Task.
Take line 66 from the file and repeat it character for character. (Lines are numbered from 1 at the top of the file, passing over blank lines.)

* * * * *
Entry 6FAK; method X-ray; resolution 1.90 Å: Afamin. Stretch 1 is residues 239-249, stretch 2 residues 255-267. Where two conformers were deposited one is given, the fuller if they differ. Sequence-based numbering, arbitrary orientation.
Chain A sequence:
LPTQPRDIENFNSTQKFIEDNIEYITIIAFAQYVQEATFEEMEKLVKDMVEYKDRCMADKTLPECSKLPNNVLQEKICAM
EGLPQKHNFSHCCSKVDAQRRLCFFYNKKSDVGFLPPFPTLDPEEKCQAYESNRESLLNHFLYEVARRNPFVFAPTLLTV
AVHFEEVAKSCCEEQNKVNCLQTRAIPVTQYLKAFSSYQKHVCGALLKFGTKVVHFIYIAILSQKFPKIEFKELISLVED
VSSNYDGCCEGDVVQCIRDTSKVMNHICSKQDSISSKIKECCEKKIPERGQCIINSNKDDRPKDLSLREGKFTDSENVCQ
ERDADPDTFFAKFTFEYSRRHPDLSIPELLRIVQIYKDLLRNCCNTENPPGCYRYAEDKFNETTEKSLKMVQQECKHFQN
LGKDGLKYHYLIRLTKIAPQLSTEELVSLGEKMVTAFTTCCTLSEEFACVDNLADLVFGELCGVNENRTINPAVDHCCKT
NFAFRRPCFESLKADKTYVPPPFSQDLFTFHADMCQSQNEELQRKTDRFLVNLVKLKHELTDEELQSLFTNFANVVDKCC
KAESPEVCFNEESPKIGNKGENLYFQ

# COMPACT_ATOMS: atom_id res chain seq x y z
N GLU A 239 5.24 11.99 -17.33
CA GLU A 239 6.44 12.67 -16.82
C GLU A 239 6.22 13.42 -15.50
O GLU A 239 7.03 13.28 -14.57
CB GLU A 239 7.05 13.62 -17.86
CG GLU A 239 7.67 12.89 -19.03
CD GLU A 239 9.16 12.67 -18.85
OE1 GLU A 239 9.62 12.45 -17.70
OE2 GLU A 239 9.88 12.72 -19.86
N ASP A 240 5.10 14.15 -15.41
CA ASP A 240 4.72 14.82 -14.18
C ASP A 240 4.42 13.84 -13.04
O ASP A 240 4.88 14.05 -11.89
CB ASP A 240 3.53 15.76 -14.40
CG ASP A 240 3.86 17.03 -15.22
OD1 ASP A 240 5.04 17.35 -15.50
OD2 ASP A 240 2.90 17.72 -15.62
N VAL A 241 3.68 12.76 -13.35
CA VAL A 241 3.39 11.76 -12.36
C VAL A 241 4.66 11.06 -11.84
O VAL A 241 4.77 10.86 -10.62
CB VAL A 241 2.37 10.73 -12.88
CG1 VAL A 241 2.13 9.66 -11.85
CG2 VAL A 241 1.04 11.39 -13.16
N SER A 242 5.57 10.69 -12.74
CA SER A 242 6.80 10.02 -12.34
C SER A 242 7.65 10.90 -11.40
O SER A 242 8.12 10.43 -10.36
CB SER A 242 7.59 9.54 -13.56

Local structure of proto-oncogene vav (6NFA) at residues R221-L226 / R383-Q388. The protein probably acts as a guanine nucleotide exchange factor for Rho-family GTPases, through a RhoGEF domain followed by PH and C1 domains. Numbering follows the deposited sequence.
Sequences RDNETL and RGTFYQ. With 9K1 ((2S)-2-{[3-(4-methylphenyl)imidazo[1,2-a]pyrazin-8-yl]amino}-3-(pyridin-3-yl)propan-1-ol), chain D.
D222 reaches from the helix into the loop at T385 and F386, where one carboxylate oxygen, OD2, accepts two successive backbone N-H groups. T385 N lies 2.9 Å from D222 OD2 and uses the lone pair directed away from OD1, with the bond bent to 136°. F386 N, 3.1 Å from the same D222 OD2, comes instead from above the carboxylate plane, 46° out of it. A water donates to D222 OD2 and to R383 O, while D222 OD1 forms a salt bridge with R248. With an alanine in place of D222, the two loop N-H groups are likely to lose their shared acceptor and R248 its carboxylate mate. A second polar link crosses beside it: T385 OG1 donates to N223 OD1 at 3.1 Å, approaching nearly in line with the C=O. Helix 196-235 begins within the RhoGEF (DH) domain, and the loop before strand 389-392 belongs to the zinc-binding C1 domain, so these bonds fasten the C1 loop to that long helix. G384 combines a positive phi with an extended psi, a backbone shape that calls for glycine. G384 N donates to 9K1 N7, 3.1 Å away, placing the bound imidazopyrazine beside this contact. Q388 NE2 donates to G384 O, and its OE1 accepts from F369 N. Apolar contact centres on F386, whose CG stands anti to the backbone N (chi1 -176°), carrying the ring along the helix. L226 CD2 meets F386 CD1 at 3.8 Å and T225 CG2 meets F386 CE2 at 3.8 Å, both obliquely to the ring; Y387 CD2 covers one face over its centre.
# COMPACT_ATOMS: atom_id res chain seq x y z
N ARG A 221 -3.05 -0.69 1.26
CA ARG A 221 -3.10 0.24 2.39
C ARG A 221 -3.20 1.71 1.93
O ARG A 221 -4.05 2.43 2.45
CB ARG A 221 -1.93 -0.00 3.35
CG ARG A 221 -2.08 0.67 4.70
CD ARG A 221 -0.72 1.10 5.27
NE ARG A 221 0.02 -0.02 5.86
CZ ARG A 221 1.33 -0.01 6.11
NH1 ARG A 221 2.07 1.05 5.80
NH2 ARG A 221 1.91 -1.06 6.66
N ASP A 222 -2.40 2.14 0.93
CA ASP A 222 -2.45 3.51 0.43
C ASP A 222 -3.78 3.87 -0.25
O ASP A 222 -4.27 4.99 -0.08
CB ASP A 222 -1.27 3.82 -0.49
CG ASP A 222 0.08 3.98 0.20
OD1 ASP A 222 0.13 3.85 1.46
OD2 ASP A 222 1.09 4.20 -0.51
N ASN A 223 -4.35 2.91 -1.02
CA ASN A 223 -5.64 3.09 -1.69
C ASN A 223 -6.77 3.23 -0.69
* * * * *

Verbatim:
C ASN A 223 -6.77 3.23 -0.69